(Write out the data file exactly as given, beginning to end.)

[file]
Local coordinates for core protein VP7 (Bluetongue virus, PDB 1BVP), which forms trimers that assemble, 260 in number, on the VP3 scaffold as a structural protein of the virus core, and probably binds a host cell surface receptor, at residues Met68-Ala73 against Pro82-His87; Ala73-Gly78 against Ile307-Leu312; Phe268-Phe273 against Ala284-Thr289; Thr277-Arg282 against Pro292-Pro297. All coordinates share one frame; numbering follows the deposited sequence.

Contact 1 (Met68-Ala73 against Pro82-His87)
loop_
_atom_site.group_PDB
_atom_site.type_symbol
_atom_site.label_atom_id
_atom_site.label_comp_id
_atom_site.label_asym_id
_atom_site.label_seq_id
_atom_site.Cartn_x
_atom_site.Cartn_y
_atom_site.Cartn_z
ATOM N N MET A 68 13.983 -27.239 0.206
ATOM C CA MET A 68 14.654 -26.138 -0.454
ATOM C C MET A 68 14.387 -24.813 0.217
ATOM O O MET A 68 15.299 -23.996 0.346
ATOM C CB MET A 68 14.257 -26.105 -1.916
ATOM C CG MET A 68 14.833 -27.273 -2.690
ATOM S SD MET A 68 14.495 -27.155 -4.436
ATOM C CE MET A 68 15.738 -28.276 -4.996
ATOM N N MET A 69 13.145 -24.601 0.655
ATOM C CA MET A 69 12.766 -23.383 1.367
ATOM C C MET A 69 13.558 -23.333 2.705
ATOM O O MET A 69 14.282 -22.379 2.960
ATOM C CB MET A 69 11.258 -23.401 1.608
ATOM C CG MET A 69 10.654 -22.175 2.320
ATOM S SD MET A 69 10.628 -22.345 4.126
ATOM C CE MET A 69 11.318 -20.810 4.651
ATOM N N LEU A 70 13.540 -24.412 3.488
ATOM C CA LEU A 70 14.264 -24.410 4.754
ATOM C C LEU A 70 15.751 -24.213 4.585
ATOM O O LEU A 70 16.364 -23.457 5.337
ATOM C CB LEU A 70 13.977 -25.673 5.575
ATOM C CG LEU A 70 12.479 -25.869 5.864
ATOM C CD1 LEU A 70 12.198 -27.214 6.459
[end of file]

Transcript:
Local coordinates for core protein VP7 (Bluetongue virus, PDB 1BVP), which forms trimers that assemble, 260 in number, on the VP3 scaffold as a structural protein of the virus core, and probably binds a host cell surface receptor, at residues Met68-Ala73 against Pro82-His87; Ala73-Gly78 against Ile307-Leu312; Phe268-Phe273 against Ala284-Thr289; Thr277-Arg282 against Pro292-Pro297. All coordinates share one frame; numbering follows the deposited sequence.

Contact 1 (Met68-Ala73 against Pro82-His87)
loop_
_atom_site.group_PDB
_atom_site.type_symbol
_atom_site.label_atom_id
_atom_site.label_comp_id
_atom_site.label_asym_id
_atom_site.label_seq_id
_atom_site.Cartn_x
_atom_site.Cartn_y
_atom_site.Cartn_z
ATOM N N MET A 68 13.983 -27.239 0.206
ATOM C CA MET A 68 14.654 -26.138 -0.454
ATOM C C MET A 68 14.387 -24.813 0.217
ATOM O O MET A 68 15.299 -23.996 0.346
ATOM C CB MET A 68 14.257 -26.105 -1.916
ATOM C CG MET A 68 14.833 -27.273 -2.690
ATOM S SD MET A 68 14.495 -27.155 -4.436
ATOM C CE MET A 68 15.738 -28.276 -4.996
ATOM N N MET A 69 13.145 -24.601 0.655
ATOM C CA MET A 69 12.766 -23.383 1.367
ATOM C C MET A 69 13.558 -23.333 2.705
ATOM O O MET A 69 14.282 -22.379 2.960
ATOM C CB MET A 69 11.258 -23.401 1.608
ATOM C CG MET A 69 10.654 -22.175 2.320
ATOM S SD MET A 69 10.628 -22.345 4.126
ATOM C CE MET A 69 11.318 -20.810 4.651
ATOM N N LEU A 70 13.540 -24.412 3.488
ATOM C CA LEU A 70 14.264 -24.410 4.754
ATOM C C LEU A 70 15.751 -24.213 4.585
ATOM O O LEU A 70 16.364 -23.457 5.337
ATOM C CB LEU A 70 13.977 -25.673 5.575
ATOM C CG LEU A 70 12.479 -25.869 5.864
ATOM C CD1 LEU A 70 12.198 -27.214 6.459